In a much-anticipated decision concerning the situsing of receipts from intangibles for Ohio commercial activity tax (CAT) purposes, the Ohio Supreme Court rejected the Ohio Department of Taxation’s attempt to situs NASCAR Holdings, Inc.’s broadcast revenue, media revenue, licensing fees, and sponsorship fees to Ohio. The court’s opinion in NASCAR Holdings, Inc. v. McClain, Slip Op. No. 2022-Ohio-4131 (Nov. 22, 2022), confirms that under Ohio law receipts based on the right to use intellectual property may be sitused to Ohio only if the receipts, i.e., the underlying payments, are tied to a specific right to use the property in Ohio.
NASCAR sanctions and produces stock car racing events in the United States and around the world. Off the racetrack, NASCAR generates revenue from licensing its intellectual property rights. NASCAR’s revenue streams during the years at issue included the following:
- Broadcast revenue, from selling the broadcast rights to its racing events to FOX;
- Media revenue, from licensing its brand for marketing efforts, including operation of the NASCAR website;
- Licensing fees, from licensing its trademark and trade name to manufacturers, insurance companies, banks, and others; and
- Sponsorship fees, from selling companies the right to advertise themselves as NASCAR sponsors or partners.
Although NASCAR held some races in Ohio during the years at issue, it was headquartered in Florida and maintained no permanent offices, property, or employees in Ohio.
The CAT is a gross receipts tax imposed on taxpayers for the privilege of doing business in Ohio, and it only applies to gross receipts sitused to Ohio. Ohio law has different rules for situsing different types of receipts, such as receipts from sales of tangible personal property, gross rents and royalties, and services. Under Ohio Rev. Code Ann. § 5751.033(F), gross receipts from the right to use intellectual property are sitused to Ohio “to the extent that the receipts are based on the amount of use of the property in [Ohio].” (Emphasis added.) If the receipts are not based on the amount of use of the intellectual property but instead on the right to use the property, then the receipts are sitused to Ohio “to the extent the receipts are based on the right to use the property in [Ohio].” A catchall provision, Ohio Rev. Code Ann. § 5751.033(I), requires gross receipts not otherwise sitused under a more specific rule to be sitused to Ohio in the proportion that the purchaser’s benefit in Ohio bears to the purchaser’s benefit everywhere.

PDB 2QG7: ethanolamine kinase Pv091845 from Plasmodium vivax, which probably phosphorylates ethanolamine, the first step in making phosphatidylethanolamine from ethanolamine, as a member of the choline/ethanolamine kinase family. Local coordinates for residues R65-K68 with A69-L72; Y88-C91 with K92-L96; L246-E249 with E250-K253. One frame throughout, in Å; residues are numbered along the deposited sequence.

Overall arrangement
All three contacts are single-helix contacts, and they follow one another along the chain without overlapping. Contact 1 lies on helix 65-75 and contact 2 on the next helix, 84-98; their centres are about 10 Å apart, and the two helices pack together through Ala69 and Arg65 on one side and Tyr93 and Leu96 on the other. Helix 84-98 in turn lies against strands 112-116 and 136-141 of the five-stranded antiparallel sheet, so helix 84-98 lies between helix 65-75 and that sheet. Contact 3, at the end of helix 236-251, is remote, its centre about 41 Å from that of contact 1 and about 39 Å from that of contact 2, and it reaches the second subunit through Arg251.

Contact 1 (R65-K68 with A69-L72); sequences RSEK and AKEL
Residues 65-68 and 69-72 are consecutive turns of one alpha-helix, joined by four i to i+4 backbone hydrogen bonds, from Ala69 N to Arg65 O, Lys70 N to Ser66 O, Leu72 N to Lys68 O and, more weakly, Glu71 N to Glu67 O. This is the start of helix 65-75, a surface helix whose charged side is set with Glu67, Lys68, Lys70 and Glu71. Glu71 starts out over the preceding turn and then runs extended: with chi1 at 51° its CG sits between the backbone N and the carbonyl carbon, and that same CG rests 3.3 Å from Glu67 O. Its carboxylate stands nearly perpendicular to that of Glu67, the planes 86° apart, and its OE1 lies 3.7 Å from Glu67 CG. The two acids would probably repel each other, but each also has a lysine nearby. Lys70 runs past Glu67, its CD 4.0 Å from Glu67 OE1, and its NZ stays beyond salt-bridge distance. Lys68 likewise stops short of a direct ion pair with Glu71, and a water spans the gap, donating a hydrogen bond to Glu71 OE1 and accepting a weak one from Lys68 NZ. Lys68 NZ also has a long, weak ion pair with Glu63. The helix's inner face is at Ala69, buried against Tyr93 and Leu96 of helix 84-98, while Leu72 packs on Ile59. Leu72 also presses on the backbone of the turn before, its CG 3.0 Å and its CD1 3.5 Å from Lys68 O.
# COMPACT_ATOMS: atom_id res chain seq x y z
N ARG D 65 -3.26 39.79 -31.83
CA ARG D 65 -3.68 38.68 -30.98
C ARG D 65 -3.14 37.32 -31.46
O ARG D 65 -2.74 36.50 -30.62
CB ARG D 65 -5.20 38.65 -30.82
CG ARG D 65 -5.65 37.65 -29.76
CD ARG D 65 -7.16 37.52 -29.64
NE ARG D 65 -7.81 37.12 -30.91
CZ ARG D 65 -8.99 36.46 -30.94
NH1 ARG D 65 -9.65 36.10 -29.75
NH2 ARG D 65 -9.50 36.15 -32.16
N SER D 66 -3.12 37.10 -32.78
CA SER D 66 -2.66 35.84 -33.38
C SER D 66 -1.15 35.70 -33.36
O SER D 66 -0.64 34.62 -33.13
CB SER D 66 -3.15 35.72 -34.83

The Department audited NASCAR and assessed CAT on NASCAR’s four aforementioned revenue streams. The Department determined the company’s broadcast revenue should be sitused under the catchall provision in Section 5751.033(I) and its media revenue under the intellectual property provision in Section 5751.033(F). The Department sitused both revenue streams to Ohio based on the proportion of the television audience in Ohio using Nielsen data, specifically the ratio of Ohio cable-TV households to all U.S. cable-TV households. The Department determined NASCAR’s licensing fees and sponsorship fees should be sitused under the intellectual property provision in Section 5751.033(F), and sitused both to Ohio based on the ratio of Ohio’s population to the total U.S. population using census data.
NASCAR appealed the assessment to the Ohio Board of Tax Appeals, which upheld the assessment (although it concluded that all of the revenue streams at issue should be sitused under Section 5751.033(F)). NASCAR subsequently appealed to the Ohio Supreme Court, challenging the assessment on various grounds, including that the plain language of Section 5751.033(F) prohibited the Department from situsing NASCAR’s intangible receipts to Ohio and the CAT violated the Commerce Clause as applied.
The Ohio Supreme Court agreed with NASCAR that the Department improperly sitused the broadcast and media revenue and licensing and sponsorship fees and reversed the Board of Tax Appeals. The court held that the revenue streams were not based on the right to use NASCAR’s intellectual property in Ohio, emphasizing that none of the licensing contracts in evidence explicitly tied payments to the right to use property in Ohio or referred to Ohio in any way. The contracts merely “granted broad rights to use NASCAR’s intellectual property over large geographic areas—most often the United States and its territories—that include Ohio.” As the court explained, no “causal connection” existed between the receipts at issue and the right to use NASCAR’s intellectual property in Ohio. In addition, the court rejected the Department’s position that, notwithstanding the plain language of Section 5751.033(F), underlying the CAT is the general principle that receipts must be sitused to the location of the market for the sale. The court commented, “To the extent that the commissioner believes that the statutory language fails to adequately reflect the policies underlying the CAT, he is free to take up that matter with the legislature.”
Because the court resolved the case on statutory grounds, it did not reach NASCAR’s constitutional claim.
The case is NASCAR Holdings, Inc. v. McClain, Slip Op. No. 2022-Ohio-4131 (Nov. 22, 2022). The slip opinion is available here.